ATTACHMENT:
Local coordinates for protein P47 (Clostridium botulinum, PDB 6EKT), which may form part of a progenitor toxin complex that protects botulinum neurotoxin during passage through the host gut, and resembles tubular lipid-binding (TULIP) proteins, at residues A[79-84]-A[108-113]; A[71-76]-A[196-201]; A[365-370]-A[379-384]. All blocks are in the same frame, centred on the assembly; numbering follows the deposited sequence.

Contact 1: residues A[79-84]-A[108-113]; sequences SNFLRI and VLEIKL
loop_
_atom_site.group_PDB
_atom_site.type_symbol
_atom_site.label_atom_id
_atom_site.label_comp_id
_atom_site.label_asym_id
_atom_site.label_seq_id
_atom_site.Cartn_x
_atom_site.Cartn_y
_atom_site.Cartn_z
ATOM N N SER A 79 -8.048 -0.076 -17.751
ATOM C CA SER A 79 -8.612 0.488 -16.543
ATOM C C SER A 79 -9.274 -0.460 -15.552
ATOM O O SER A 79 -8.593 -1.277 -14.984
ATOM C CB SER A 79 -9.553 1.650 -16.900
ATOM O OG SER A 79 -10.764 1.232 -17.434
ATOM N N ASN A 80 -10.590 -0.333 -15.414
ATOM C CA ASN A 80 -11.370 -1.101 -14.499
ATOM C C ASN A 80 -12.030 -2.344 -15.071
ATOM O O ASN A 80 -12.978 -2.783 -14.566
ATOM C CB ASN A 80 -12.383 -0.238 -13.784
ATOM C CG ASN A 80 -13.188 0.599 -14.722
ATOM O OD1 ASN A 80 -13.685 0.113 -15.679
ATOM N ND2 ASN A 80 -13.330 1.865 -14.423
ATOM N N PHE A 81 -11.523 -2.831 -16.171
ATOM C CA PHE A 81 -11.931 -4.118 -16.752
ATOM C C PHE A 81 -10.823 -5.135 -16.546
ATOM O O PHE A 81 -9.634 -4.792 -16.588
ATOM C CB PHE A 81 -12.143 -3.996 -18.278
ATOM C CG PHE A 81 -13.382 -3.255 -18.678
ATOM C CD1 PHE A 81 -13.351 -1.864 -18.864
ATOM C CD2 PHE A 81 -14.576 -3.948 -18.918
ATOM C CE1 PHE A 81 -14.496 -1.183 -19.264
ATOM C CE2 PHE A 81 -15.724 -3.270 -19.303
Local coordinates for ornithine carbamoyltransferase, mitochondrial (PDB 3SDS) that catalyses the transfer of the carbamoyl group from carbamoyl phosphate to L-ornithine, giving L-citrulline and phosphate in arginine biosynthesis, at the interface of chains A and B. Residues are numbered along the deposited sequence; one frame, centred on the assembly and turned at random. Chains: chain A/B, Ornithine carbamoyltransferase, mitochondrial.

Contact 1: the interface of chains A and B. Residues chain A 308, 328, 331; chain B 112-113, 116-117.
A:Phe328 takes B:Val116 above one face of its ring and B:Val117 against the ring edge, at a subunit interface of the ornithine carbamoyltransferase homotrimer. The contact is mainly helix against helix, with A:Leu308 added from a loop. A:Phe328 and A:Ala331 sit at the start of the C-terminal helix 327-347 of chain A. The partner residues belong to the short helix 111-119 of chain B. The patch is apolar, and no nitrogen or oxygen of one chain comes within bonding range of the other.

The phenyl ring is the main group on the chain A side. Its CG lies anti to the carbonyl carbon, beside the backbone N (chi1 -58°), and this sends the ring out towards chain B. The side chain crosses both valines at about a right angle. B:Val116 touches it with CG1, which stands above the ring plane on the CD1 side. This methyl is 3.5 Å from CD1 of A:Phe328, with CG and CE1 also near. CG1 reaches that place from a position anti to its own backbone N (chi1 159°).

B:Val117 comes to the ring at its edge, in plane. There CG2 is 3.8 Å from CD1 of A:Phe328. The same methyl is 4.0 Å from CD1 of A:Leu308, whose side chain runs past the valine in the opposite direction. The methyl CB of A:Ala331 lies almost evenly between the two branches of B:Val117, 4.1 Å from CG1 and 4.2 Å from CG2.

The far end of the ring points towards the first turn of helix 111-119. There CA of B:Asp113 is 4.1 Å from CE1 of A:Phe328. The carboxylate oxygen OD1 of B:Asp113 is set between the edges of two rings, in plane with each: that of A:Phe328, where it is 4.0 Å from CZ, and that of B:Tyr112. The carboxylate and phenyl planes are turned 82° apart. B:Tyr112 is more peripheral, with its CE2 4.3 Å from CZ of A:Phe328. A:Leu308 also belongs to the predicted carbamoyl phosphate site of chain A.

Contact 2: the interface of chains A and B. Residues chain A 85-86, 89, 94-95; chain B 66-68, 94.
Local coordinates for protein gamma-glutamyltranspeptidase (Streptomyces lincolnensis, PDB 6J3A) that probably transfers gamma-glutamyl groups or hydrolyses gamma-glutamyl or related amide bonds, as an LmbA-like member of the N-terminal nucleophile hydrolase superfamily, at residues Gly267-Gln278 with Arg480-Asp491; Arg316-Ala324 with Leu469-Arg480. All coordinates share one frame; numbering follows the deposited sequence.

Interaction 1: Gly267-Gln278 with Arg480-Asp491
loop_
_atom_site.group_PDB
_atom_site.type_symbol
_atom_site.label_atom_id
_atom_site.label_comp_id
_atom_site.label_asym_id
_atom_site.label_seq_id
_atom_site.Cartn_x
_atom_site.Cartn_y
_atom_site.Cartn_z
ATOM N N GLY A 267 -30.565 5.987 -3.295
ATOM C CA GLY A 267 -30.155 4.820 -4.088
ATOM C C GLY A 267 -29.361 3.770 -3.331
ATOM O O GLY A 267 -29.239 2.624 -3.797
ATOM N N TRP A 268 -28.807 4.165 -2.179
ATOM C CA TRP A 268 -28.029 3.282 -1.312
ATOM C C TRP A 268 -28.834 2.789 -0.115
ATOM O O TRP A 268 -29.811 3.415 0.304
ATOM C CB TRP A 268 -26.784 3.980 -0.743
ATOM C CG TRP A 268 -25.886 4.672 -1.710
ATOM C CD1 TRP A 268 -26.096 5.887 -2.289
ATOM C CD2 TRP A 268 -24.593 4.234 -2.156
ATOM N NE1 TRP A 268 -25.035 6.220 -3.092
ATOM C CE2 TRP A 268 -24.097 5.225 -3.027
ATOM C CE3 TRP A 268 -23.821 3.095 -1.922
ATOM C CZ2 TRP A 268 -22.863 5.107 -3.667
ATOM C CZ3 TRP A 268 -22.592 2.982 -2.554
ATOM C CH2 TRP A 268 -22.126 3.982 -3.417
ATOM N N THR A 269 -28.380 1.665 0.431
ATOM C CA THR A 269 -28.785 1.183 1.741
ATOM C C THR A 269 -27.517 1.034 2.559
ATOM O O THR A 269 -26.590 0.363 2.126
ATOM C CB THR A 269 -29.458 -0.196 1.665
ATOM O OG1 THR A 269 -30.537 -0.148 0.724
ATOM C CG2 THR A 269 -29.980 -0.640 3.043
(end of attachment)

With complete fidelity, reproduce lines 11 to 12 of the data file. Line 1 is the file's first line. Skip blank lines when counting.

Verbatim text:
_atom_site.Cartn_y
_atom_site.Cartn_z